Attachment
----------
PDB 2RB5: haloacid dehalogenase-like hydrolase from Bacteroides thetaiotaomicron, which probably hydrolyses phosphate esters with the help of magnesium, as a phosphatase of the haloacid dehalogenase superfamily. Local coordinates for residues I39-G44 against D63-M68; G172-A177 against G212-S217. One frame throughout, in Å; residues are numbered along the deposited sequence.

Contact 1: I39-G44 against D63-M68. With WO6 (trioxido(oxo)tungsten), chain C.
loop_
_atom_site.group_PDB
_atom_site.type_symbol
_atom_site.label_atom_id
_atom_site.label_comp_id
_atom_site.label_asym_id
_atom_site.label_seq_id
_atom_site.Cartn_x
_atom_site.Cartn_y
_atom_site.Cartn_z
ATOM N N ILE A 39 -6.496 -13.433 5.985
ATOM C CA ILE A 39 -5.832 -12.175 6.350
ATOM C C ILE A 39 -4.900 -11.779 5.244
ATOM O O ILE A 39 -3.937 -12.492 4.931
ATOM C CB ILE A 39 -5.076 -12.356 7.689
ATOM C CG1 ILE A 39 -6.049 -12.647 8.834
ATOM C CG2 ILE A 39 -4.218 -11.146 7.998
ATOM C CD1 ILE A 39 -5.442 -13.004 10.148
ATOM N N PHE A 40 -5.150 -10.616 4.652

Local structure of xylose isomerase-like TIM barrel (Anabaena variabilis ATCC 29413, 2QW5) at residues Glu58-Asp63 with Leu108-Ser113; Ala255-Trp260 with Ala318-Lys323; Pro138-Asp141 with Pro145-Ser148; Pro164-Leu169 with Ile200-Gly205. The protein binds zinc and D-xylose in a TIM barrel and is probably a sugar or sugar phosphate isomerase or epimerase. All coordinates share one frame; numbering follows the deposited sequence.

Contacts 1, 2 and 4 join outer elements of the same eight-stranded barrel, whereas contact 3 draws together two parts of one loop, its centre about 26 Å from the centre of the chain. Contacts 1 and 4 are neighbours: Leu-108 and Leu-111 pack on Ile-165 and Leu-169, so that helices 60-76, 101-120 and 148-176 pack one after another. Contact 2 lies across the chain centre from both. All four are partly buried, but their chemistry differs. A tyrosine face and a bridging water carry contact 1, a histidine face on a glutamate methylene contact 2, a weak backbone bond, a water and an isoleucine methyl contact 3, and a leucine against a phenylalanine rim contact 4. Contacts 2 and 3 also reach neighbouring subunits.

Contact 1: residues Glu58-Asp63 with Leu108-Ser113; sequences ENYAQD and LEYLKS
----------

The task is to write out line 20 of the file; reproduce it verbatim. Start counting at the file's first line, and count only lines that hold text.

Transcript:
ATOM C CD1 ILE A 39 -5.442 -13.004 10.148